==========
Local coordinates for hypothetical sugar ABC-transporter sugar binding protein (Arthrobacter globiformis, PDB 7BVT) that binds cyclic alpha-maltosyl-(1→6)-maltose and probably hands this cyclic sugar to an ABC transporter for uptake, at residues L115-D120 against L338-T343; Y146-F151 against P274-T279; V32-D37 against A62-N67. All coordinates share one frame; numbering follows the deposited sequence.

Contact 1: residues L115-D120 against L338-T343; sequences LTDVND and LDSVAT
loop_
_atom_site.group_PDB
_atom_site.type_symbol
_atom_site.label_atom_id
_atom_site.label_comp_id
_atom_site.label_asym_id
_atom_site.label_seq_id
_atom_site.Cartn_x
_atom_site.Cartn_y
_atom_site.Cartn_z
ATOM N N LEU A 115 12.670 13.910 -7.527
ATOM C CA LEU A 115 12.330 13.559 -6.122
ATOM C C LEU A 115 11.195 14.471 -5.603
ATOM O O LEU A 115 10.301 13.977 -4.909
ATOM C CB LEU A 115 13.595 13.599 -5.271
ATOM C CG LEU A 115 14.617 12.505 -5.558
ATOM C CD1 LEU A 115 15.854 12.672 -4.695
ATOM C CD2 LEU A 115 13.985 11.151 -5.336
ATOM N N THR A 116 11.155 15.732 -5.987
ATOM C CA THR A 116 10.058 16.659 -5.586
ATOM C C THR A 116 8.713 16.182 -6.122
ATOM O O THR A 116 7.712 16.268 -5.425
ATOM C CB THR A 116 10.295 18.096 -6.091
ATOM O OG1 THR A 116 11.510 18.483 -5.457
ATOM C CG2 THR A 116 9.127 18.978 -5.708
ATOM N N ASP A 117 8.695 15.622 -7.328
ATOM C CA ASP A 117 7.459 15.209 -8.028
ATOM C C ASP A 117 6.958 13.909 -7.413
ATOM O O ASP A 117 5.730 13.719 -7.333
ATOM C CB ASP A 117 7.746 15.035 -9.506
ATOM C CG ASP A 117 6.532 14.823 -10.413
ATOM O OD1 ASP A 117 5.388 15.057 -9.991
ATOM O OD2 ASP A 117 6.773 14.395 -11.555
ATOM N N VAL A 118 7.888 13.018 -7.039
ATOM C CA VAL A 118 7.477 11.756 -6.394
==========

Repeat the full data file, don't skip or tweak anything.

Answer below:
Local coordinates for hypothetical sugar ABC-transporter sugar binding protein (Arthrobacter globiformis, PDB 7BVT) that binds cyclic alpha-maltosyl-(1→6)-maltose and probably hands this cyclic sugar to an ABC transporter for uptake, at residues L115-D120 against L338-T343; Y146-F151 against P274-T279; V32-D37 against A62-N67. All coordinates share one frame; numbering follows the deposited sequence.

Contact 1: residues L115-D120 against L338-T343; sequences LTDVND and LDSVAT
loop_
_atom_site.group_PDB
_atom_site.type_symbol
_atom_site.label_atom_id
_atom_site.label_comp_id
_atom_site.label_asym_id
_atom_site.label_seq_id
_atom_site.Cartn_x
_atom_site.Cartn_y
_atom_site.Cartn_z
ATOM N N LEU A 115 12.670 13.910 -7.527
ATOM C CA LEU A 115 12.330 13.559 -6.122
ATOM C C LEU A 115 11.195 14.471 -5.603
ATOM O O LEU A 115 10.301 13.977 -4.909
ATOM C CB LEU A 115 13.595 13.599 -5.271
ATOM C CG LEU A 115 14.617 12.505 -5.558
ATOM C CD1 LEU A 115 15.854 12.672 -4.695
ATOM C CD2 LEU A 115 13.985 11.151 -5.336
ATOM N N THR A 116 11.155 15.732 -5.987
ATOM C CA THR A 116 10.058 16.659 -5.586
ATOM C C THR A 116 8.713 16.182 -6.122
ATOM O O THR A 116 7.712 16.268 -5.425
ATOM C CB THR A 116 10.295 18.096 -6.091
ATOM O OG1 THR A 116 11.510 18.483 -5.457
ATOM C CG2 THR A 116 9.127 18.978 -5.708
ATOM N N ASP A 117 8.695 15.622 -7.328
ATOM C CA ASP A 117 7.459 15.209 -8.028
ATOM C C ASP A 117 6.958 13.909 -7.413
ATOM O O ASP A 117 5.730 13.719 -7.333
ATOM C CB ASP A 117 7.746 15.035 -9.506
ATOM C CG ASP A 117 6.532 14.823 -10.413
ATOM O OD1 ASP A 117 5.388 15.057 -9.991
ATOM O OD2 ASP A 117 6.773 14.395 -11.555
ATOM N N VAL A 118 7.888 13.018 -7.039
ATOM C CA VAL A 118 7.477 11.756 -6.394